We’ve been covering the Forze Delft hydrogen-fuel celled racing project off and on for a few years, now. Depending on who wrote the article, we’ve called it anything from “vaporware” to “a fun class project”, but we’ve never really called it what it’s about to become: a real racing car.
Forze Delft VII Chassis
Based on a carbon fiber monocoque LMP3 chassis by Adess, the Forze VII racing car shown here has been in constant development by students and staff at the Dutch University of Delft since 2008. In that time, the vehicle has evolved from a kart to a full-fledged LMP (LeMans Prototype) racer. And, to prove the hydrogen concept at the heart of the Forze, the school plans to enter it in for-real competition against gas-powered prototypes at August’s GAMMA Racing Day in Assen.
The cars racing against the Forze Delft team will be up against a car that can accelerate from 0-60 MPH in under four seconds before reaching a top speed of about 135 MPH. Those numbers won’t set the world on fire compared to other green-ish supercars like the McLaren P1 hybrid, but- combined with the car’s low weight and high levels of downforce contributing to exceptional braking performance and cornering speeds- it should be more than enough to cause a few headaches in the GT class.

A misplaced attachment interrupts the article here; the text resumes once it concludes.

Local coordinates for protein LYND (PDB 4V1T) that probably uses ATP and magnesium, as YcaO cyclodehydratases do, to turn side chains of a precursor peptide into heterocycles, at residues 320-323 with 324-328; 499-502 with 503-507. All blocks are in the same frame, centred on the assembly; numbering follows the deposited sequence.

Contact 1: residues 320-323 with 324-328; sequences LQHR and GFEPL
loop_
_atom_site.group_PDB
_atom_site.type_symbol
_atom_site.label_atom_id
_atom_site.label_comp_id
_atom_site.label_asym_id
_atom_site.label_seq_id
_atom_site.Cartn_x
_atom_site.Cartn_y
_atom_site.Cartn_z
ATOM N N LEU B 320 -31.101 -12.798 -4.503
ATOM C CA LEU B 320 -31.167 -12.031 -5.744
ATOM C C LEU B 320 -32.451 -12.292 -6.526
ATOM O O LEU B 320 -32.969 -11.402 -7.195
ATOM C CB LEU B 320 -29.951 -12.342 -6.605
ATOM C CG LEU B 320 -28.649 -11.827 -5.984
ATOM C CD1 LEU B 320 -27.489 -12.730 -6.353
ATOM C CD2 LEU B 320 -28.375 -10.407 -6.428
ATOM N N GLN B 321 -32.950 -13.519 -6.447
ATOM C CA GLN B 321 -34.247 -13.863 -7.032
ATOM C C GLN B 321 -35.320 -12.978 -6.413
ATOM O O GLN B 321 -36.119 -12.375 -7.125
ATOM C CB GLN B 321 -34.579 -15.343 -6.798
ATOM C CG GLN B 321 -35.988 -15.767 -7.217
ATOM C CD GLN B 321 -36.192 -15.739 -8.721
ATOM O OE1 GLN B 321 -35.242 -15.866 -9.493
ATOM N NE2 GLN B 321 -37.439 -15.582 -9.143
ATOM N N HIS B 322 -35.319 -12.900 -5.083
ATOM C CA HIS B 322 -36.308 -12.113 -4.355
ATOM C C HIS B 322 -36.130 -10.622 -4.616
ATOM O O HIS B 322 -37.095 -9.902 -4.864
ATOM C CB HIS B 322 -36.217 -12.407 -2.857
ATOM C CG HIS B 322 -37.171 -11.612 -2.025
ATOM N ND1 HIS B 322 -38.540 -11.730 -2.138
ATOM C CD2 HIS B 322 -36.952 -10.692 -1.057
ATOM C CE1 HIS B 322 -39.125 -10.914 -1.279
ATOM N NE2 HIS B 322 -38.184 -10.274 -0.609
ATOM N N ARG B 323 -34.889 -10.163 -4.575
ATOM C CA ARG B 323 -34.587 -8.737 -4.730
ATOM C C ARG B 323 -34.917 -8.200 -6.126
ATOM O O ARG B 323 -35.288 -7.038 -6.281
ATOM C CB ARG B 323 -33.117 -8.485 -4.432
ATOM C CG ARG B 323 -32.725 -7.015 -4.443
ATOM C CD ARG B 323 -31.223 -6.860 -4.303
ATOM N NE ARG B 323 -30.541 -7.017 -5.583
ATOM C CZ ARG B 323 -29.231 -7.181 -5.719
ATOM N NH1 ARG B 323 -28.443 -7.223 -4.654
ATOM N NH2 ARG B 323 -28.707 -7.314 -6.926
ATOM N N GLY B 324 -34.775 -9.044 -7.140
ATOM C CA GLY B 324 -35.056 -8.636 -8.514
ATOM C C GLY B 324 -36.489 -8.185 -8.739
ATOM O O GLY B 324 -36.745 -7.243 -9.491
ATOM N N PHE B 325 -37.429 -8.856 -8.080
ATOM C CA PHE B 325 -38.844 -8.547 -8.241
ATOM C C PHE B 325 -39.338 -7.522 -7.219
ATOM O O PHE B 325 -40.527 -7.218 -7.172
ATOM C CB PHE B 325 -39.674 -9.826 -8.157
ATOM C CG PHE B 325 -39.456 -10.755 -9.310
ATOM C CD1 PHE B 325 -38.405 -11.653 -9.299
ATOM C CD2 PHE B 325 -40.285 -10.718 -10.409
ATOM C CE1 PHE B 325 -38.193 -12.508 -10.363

Forze Delft eventually hopes to enter the car at the classic 24 Hours of LeMans endurance race under the Garage 56 program, which allows a 56th car to enter the event in order to showcase and advance innovative technologies.
Granted, some Gas 2 and Cleantechnica readers may not exactly be hydrogen “believers”, but a competitive racing car with no harmful emissions at the tailpipe is definitely something to be excited about, I think. What do you think- is Forze Delft on to something, or are you firmly in the “hydrogen is evil” camp? Let us know, in the comments.
Hydrogen-powered Forze Delft VII
Source | Images: Forze Delft.